A steep rise in fines for violations of traffics may be just the incentive Israelis need to drive more safely, according to Transport Minister Yisrael Katz. Under directives signed by Minister Katz, the new fines, some more than double the previous level, will go into effect on Friday.
Among the increases: The fine for failing to stop at a red stoplight jumps from NIS 1,000 to NIS 1,500; riding a bike on the sidewalk will cost riders NIS 250, instead of the previous NIS 100; if that bicycle is an electric one, the fine will be NIS 1,000; driving without a valid license will carry a fine of NIS 1,000, instead of the current NIS 750; and speeding will cost drivers NIS 1,500, whether in town or on the highway.
“These new fines will increase the awareness of drivers, and allow for more effective punishment for unsafe drivers, which will be meted out much more swiftly,” said the minister. “In addition, our office is working to ensuring that new life-saving technologies are installed on vehicles, in order to improve drivers’ habits.”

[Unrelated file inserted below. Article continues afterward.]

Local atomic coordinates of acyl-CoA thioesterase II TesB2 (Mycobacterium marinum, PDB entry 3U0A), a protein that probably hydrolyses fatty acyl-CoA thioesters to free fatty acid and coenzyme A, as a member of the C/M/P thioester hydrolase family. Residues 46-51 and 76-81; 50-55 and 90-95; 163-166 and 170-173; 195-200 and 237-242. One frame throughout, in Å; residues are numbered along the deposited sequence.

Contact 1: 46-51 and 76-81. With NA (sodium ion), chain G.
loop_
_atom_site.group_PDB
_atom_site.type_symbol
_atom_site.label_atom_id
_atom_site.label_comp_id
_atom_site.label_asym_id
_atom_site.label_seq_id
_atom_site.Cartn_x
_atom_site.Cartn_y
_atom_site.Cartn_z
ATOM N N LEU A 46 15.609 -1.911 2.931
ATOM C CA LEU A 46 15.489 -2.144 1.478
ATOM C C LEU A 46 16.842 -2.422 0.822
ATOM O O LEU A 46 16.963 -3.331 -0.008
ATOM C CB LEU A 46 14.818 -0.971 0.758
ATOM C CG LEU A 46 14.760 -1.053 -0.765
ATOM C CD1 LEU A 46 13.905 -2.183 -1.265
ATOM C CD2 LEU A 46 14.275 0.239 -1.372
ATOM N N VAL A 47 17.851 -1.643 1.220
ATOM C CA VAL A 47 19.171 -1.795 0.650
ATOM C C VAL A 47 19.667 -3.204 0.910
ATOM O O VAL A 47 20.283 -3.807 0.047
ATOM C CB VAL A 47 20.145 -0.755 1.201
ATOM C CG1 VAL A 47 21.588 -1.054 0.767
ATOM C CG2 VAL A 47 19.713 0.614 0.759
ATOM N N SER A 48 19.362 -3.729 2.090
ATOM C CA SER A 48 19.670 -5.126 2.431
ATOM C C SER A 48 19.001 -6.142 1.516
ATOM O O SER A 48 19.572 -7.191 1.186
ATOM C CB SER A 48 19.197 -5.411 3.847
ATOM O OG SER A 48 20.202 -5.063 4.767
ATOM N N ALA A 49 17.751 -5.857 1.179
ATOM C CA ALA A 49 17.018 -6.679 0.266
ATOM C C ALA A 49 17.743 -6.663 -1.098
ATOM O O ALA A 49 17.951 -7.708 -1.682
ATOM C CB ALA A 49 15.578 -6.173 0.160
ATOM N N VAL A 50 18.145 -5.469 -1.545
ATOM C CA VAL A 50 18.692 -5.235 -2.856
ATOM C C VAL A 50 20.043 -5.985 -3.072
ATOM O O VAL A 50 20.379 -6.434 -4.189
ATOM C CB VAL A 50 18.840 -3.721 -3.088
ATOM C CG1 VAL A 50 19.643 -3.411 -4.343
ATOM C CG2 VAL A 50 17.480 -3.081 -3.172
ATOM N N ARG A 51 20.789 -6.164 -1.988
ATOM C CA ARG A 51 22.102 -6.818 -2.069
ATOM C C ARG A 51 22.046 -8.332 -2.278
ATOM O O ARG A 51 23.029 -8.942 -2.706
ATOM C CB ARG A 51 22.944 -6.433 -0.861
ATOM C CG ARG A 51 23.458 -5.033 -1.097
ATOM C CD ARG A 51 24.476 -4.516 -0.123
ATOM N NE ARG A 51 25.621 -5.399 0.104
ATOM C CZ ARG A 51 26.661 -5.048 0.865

Last week, Minister Katz announced that beginning next January, all new cars in Israel would be required to have safety systems like the one made by Mobileye. The new order will go into effect at the beginning of 2018, Minister Katz said. The Mobileye system, already installed on large numbers of new cars, alerts drivers if they get too close to the car in front of them, and if they are veering out of their lane – two actions that could reduce the number of road accidents in Israel, the minister said. “I already saw the life-saving potential of this technology years ago, and was impressed by the company’s desire to save lives,” he said. “I believe that the technology being developed by Mobileye will lead to a revolution no less than that of the communications revolution.”